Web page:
First, with regard to turkey as a whole, there is a scientific discussion about using so-called growth promoters to make more breast meat grow in less time.

Although the effects are the same as hormones, both should not be confused, because the growth promoters are produced by the pharmaceutical industry. The point is that these products can contribute to the resistance of bacteria to antibiotics, which impairs the cure of many diseases in people, in addition to boosting the emergence of stronger versions of them.

Also, if turkey is eaten skinned, fried or dipped in fatty sauces or cheese, it loses its advantage of having much less fat than beef. For those who want to preserve this benefit, it should be eaten skinless and cooked or grilled. And, having despite vitamins that help control bad cholesterol, it has practically the same amount of cholesterol as beef, with much less iron than this. Therefore, as much as it should not be consumed very often in large amounts.

Secondly, there is a great controversy about the turkey breast, a food highly recommended by nutritionists to patients with a more restricted-fat diet.

Many people do not know, or do not remember, that turkey breast is a sausage, and as such, it takes many artificial colors, flavors and preservatives to make its color more attractive, its odor and taste more appetizing, and its cooking time longer. shelf.

Some of these, like nitrite and nitrate, produce carcinogens in the stomach. In addition, these products carry a large amount of sodium, which increases blood pressure and is a factor for cardiovascular problems. So, it is best to avoid or reduce consumption.



Ingredients :

  • 1kg of ground turkey meat;
  • 2 tablespoons of oil or olive oil to fry.

Preparation mode:

  • Place a skillet on medium heat for at least five minutes before starting, so that it is well heated;
  • Dry the turkey meat with a paper towel. Removing excess moisture from the surface helps the meat to fry;
  • Add oil or olive oil to the skillet;
  • Cut the meat into pieces and place the pieces all at once in the skillet;
  • Be sure to leave spaces between the meat;
  • Let the turkey cook. When all the pieces are in the pan, leave them without stirring or shaking the pan;
  • Letting them cook for a few minutes without stirring helps create a crispy rind;
  • Turn the turkey pieces over. After a few minutes the turkey pieces will start to cook;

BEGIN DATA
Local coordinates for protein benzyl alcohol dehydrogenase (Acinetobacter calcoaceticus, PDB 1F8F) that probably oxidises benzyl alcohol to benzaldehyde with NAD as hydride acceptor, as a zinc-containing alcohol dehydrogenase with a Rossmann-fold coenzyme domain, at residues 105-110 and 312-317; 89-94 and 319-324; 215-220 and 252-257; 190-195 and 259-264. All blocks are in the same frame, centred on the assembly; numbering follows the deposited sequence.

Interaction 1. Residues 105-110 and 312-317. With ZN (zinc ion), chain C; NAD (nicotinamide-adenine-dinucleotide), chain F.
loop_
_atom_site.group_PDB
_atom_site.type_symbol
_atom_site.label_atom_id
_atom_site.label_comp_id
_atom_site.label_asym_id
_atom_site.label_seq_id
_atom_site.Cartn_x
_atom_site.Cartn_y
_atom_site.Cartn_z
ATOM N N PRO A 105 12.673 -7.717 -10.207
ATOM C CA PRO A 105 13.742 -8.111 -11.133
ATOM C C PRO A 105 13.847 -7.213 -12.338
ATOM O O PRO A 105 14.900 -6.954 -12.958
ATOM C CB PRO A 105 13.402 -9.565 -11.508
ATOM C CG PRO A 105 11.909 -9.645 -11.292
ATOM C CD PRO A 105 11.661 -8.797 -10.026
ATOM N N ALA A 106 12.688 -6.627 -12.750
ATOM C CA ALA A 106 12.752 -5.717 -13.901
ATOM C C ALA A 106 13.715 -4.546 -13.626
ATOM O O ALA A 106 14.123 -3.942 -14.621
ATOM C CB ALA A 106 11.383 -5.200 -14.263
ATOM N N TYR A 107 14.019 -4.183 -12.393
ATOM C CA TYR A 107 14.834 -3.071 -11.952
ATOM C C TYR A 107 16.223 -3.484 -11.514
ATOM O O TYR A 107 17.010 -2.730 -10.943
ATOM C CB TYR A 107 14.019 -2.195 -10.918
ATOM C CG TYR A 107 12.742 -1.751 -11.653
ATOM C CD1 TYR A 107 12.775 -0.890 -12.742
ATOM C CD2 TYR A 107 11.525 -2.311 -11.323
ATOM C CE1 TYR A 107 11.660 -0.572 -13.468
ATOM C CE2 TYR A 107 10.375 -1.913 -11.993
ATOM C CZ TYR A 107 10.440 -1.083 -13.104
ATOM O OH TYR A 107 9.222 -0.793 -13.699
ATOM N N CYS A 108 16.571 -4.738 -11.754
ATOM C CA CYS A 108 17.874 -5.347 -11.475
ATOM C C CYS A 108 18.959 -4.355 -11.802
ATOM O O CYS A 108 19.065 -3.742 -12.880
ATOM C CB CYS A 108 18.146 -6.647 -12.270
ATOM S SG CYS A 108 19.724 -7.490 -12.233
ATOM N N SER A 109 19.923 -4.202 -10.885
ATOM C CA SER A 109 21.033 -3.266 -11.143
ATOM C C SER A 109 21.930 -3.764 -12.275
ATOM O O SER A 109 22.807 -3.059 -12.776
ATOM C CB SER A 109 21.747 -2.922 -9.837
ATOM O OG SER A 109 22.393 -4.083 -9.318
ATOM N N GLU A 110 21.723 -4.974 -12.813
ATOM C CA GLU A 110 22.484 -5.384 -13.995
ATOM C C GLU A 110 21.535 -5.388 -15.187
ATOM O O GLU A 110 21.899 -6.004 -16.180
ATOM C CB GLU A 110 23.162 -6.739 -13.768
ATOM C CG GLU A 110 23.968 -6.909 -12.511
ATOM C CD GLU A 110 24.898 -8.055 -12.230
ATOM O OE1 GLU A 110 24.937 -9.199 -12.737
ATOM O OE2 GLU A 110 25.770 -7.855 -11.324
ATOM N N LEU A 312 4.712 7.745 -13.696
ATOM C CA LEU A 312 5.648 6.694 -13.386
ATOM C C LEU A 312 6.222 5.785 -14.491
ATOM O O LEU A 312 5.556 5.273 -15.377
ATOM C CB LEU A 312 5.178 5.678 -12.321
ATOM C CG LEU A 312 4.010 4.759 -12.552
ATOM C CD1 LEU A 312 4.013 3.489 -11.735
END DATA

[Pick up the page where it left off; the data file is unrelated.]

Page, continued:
• Leave it for another minute and turn it over to fry on the other side. Remove from heat;
  • When the pieces are cooked, remove from the pan and place on a plate with a paper towel to drain the oil. Ready. The ground turkey is now ready to be used in recipes such as sauce, lasagna, pasta and others.


Ingredients :

  • 1kg of ground turkey meat;
  • 1 this;
  • Three quarters of a cup of breadcrumbs;
  • A quarter cup of chopped parsley;
  • 2 chopped garlic cloves;
  • Half a cup of diced onion;
  • 1 tablespoon and a half of tomato paste;
  • 1 teaspoon of salt;
  • 1 teaspoon of pepper.

Preparation method:

  • Preheat oven to 250 degrees;
  • Mix meat, seasonings, onion, garlic, tomato paste, egg and breadcrumbs in a large bowl for several minutes until well combined;
  • Put some of the mixture in your hands to roll up like meatballs;
  • Put it on a greased baking sheet. Continue forming the balls until you finish with the rest of the meat;
  • To make it easier to create balls of the same size, use an ice cream scoop or measuring spoon to measure;
  • Use a shape with high edges to keep the meatballs from falling out;
  • Place the pan in the oven and bake for 15-20 minutes, or until golden-brown;
  • Remove from oven and serve with sauce.
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Robert Asprin, APD is a non-dieting Accredited Practicing Dietitian passionate about inspiring positive changes in eating and lifestyle behaviors to help improve health while nurturing relationships with food and body.

Robert Asprin

Robert Asprin, APD is a non-dieting Accredited Practicing Dietitian passionate about inspiring positive changes in eating and lifestyle behaviors to help improve health while nurturing relationships with food and body.